Planning the crop
Apricots don’t like acid soil: improve alkalinity by spreading 60g lime per square metre in late autumn or winter each year, or dig in mushroom compost or poultry manure. If the soil is heavy, put a layer of rubble at the bottom of the planting hole.
Varieties– Moorpark, Trevatt, Story, Hunter and Riverbrite are the most reliable – all are excellent for drying. Moorpark, Blenheim, Earlicot, Supergold and Katy are very good for fresh eating.
Choose two- or three-year-old trees, which should produce fruit in their fourth year. Plant bare-rooted trees from late autumn to early spring and containerised trees all year round if weather and soil conditions are suitable. Apricots are usually self-pollinating. Despite this, it is best to plant two different varieties that will flower at the same time.
Training– Apricots are pruned like other stone fruits but are more vulnerable to bacterial canker and other diseases that enter via pruning wounds. So they are pruned in late winter to early spring or some time after harvesting (commonly in February), when wounds will heal over as rapidly as possible. Prune back new growth (it is a lighter colour) by a third. Cut out any long vertical branches and any old non-productive spurs. Apricots bear fruit on spurs, the ripened wood that bears for up to four years. Without regular pruning, new wood is not forced into growth and production suffers in later years. Pruning of apricots aims to balance stimulating the growth of new wood with retaining fruit-producing ripe wood. By pruning apricots in February, sufficient new growth is produced during autumn and hardened off over winter to ensure the following season’s crop while minimising disease attack.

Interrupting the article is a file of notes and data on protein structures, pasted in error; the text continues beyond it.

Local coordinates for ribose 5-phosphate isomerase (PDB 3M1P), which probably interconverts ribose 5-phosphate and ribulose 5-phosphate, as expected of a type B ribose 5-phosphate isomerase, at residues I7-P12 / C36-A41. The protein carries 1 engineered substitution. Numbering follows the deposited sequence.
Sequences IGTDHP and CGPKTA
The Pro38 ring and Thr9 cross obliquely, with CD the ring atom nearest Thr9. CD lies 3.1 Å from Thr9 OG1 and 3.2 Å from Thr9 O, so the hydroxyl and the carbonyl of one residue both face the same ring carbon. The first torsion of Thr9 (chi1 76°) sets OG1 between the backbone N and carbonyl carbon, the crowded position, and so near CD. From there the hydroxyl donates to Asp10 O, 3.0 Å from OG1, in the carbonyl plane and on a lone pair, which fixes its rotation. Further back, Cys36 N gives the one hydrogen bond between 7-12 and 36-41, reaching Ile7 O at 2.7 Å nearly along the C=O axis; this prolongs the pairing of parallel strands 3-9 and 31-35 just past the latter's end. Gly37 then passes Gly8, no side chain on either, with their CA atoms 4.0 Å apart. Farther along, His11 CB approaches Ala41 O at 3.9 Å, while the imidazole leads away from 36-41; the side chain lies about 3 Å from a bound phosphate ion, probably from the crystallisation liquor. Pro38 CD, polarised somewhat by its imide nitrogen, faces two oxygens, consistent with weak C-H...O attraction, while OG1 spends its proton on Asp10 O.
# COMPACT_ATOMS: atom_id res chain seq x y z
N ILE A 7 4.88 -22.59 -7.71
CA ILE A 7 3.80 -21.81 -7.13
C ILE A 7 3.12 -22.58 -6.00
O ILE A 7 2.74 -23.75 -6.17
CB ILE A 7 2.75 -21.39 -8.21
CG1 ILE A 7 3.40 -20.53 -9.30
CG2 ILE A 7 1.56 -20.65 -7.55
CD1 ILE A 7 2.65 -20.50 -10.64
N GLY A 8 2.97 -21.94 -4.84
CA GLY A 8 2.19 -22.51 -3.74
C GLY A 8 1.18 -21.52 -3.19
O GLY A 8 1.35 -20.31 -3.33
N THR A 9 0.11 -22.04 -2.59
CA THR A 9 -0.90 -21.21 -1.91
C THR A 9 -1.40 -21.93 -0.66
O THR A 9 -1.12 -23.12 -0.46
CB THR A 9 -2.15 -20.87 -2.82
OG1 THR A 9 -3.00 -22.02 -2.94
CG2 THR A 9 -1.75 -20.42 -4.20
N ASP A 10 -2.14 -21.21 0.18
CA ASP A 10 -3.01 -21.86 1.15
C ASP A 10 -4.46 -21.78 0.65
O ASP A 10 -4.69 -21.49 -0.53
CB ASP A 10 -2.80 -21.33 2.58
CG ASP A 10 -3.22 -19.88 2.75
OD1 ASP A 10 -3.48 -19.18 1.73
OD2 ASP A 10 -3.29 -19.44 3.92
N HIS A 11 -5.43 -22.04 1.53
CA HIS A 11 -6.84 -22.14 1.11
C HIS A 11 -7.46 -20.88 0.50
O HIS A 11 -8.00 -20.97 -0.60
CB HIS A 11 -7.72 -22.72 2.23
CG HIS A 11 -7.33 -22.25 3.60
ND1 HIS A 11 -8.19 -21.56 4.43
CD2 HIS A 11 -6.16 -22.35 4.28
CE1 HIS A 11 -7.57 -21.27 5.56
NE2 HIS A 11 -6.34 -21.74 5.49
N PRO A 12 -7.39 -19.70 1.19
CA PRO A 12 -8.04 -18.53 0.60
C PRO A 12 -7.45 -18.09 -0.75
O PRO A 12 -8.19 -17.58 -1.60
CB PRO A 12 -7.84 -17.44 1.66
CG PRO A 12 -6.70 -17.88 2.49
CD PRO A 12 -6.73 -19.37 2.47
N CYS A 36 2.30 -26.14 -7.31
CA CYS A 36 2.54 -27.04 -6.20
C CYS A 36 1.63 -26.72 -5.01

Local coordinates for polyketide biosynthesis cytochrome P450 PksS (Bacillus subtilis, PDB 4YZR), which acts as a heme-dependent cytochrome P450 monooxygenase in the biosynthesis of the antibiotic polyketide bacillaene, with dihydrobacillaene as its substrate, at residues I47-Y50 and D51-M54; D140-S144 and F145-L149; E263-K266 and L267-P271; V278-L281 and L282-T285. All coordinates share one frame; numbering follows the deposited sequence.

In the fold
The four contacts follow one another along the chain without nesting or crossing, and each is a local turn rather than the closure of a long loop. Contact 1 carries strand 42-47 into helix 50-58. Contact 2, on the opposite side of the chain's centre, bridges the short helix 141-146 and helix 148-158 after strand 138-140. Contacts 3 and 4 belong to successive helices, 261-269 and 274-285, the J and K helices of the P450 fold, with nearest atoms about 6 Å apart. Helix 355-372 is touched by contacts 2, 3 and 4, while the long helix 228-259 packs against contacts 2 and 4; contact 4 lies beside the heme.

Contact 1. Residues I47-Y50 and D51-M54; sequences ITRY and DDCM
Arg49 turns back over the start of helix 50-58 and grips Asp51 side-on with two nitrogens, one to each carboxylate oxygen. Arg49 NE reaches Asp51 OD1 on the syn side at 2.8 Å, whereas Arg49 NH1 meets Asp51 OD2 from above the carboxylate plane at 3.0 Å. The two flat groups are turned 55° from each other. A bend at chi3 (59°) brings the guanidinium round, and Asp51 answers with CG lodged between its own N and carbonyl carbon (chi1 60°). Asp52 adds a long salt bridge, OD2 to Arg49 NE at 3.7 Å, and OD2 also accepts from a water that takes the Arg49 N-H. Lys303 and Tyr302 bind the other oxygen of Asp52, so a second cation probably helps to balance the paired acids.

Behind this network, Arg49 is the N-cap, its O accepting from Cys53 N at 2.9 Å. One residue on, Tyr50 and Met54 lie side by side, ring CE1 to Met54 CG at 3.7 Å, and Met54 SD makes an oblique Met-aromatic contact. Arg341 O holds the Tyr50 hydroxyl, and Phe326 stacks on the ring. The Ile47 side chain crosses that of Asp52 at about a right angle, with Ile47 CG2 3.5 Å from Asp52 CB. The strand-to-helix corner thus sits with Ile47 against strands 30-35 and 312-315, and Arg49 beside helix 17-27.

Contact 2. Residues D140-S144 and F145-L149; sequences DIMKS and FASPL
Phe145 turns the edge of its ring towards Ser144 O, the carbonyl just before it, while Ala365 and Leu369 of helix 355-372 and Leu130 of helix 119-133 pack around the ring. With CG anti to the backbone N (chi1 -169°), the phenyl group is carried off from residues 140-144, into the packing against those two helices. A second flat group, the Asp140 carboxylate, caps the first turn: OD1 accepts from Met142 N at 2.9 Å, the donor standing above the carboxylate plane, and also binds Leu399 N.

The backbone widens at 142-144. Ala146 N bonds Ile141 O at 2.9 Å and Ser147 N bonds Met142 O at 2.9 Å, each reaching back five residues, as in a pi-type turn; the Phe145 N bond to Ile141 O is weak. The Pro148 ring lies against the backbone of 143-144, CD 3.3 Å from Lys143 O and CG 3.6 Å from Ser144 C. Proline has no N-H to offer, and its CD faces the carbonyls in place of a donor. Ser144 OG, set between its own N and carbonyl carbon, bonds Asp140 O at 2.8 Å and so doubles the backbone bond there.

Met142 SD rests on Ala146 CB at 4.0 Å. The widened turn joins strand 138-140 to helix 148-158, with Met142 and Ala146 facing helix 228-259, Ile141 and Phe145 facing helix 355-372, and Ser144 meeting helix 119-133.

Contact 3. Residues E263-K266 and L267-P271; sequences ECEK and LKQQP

Feeding and watering– To promote growth after pruning, feed the trees with poultry manure, but keep it away from the trunk. This manure’s high pH helps meet apricots’ preference for neutral to alkaline soil. Fertilise again in spring. Using compost as a mulch should provide adequate nutrition. But if the foliage looks pale, supplement with a pelleted slow-release organic fertiliser. Water the tree deeply and regularly to help promote a burst of new growth before the weather cools. Conserve water by applying a mulch of compost in spring.
Protecting the crop– Apricots tolerate temperatures below 0°C and are hardier than peaches. But they flower early, and late spring frosts can damage the blossom and greatly reduce fruit yield. Plant the trees on an open site away from any frost hollow. If a protective frost cover is used at night, remember to remove it each morning to allow for bee pollination. It is possible to crosspollinate flowers with a small brush. Apricots can set too much fruit. When some varieties do this, they may then drop their entire crop to conserve energy. To prevent this happening, the fruit crop is usually thinned. You can do this after the first natural fruit drop, while fruits are still small and green. Leave 5–10 cm between fruit. Those that remain will mature to a good size.
Pests and diseases
The most significant disease problem is bacterial canker. Brown rot, peach leaf curl and gummosis, or oozing sap, may also occur. The most common pests are scale, codling moth, borers, fruit fly, aphids, scale insects and ants.
Harvesting and storing
A tree’s fruits ripen unevenly over three weeks. Leave them on the tree to develop their full colour, flavour and ripe texture. When picked fully ripe, they come away from the tree easily. Handle gently to prevent bruising. In districts with reliably hot, dry summers, preserve excess fruit by sun-drying. Cut fruit in half and lay out in the sun, covered with netting to deter flies, until dark and dried.